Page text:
The misery of the Afghan people even before the 9/11 attacks and the subsequent American military occupation was fierce. Caught between the infighting Mujahideen tribes the Afghan people were dispossessed and displaced, fated to a terrible life of penury and exploitation, if they were lucky enough to survive the constant hail of bullets and rocket fire in the first place. The Taliban, much maligned in the post 9/11 world, was then a welcome agent of peace for the Afghan people. Yes, they were restrictive and punitive, but it was better than being in a state of constant war. When the earthquakes hit in 1998 and Sadeed rushed into the quake ravaged interiors to bring aid, the Taliban warlords proved to be helpful. This is the only bit of nuance in the book, which otherwise is driven by Sadeed encountering obstacles and opposition which she batters in to submission through a mix of initiative, righteousness and, in some cases, naivete.

Sadeed styles herself as a lone ranger. In her first trip into the Afghan heart of darkness, she writes of how foreign aid organisations stuck at the Pakistan-Afghanistan border, suffering from a distinct lack of courage and conviction, try to dissuade her from crossing the border into Afghanistan. If she is to be believed then Sadeed and her then nascent organisation, Help the Afghan Children (HTAC), were the only aid organisation that had the necessary cojones to go into the highly fractious cauldron of violence that was Afghanistan post the Russian occupation. Other aid organisations who had a presence in the area are completely dismissed through a calculated lack of mention.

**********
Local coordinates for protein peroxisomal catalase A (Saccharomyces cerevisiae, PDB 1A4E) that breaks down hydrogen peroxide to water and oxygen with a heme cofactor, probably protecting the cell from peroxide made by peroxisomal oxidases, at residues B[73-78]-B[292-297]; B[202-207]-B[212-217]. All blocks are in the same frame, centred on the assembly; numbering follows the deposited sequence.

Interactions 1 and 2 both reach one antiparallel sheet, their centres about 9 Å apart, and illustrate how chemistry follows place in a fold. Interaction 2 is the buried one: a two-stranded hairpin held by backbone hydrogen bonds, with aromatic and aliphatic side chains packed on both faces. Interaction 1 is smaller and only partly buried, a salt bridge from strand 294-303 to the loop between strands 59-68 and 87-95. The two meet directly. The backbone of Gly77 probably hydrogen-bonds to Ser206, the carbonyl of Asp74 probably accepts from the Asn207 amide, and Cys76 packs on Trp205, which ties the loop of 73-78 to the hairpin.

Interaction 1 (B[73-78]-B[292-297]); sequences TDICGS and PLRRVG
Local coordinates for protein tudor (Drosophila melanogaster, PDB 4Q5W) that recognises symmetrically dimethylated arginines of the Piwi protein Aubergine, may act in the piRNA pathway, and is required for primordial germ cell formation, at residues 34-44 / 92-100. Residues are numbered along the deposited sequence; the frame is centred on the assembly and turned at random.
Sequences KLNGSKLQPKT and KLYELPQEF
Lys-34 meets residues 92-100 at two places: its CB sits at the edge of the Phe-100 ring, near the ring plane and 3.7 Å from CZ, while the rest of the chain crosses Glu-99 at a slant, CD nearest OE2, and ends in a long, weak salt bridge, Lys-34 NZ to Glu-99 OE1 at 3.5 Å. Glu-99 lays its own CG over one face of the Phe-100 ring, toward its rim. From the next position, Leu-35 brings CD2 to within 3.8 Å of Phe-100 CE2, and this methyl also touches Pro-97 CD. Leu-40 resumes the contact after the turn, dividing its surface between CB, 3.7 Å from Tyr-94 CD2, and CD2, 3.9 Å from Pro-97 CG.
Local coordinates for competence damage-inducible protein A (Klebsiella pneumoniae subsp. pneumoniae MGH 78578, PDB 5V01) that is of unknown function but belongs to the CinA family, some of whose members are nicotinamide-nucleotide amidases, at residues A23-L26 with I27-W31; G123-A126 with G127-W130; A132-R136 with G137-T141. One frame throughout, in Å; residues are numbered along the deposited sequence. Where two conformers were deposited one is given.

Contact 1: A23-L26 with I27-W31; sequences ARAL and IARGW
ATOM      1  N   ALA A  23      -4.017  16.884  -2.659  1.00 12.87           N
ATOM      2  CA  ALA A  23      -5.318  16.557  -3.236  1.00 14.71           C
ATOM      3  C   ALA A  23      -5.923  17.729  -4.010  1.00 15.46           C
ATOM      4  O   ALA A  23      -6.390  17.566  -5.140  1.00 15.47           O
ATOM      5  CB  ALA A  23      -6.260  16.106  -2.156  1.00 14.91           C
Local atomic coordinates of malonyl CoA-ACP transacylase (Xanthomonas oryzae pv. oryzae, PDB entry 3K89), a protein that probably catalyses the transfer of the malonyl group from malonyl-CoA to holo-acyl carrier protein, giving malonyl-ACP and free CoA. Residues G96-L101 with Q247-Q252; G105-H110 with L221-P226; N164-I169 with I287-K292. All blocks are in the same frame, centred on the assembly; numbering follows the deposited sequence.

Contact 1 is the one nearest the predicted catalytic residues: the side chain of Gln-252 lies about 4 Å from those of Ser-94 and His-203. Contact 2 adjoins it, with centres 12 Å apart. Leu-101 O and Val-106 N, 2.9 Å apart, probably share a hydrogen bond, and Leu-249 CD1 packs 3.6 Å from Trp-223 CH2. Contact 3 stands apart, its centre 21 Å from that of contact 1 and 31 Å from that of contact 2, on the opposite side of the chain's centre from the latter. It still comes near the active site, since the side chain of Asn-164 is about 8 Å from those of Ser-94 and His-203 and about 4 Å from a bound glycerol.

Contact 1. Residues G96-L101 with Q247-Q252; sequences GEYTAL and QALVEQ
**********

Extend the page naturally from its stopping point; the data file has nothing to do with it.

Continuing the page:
Afghanistan laid bare
What the book has in spades are ghastly scenes of horror and misery. When Sadeed returns to Kabul, a hollow shell of its previous luminous self, she sees a pack of dogs tearing apart human carcasses in the streets. The families of the dead didn’t dare step out of their shelters to claim the bodies of the fallen. They left them to their fate at the slavering jaws of hungry dogs. And while such grotesque imagery elucidates horror and revulsion — much like the pictures of swollen bellied, hollow eyed children from Africa so often used by aid organisations to solicit donations — whether they’re actually effective enough to inspire action is debatable.

The book also describes a pre-9/11 Afghanistan, ending just as the planes crashed in to the World Trade Centre towers. Which again in the book is viewed through the prism of Sadeed’s personal shock at the event. The situation in Afghanistan since then has changed enormously, as is obvious to anyone keeping a cursory track of the events there in the ensuing decade. So for someone looking to get a sense of the geo-political situation in Afghanistan currently, the book is severely outdated. As a profile of a wealthy Afghan-American woman zooming in and out of the country towering odds spreading education and blankets, it’s a decent read. Nothing more, nothing less.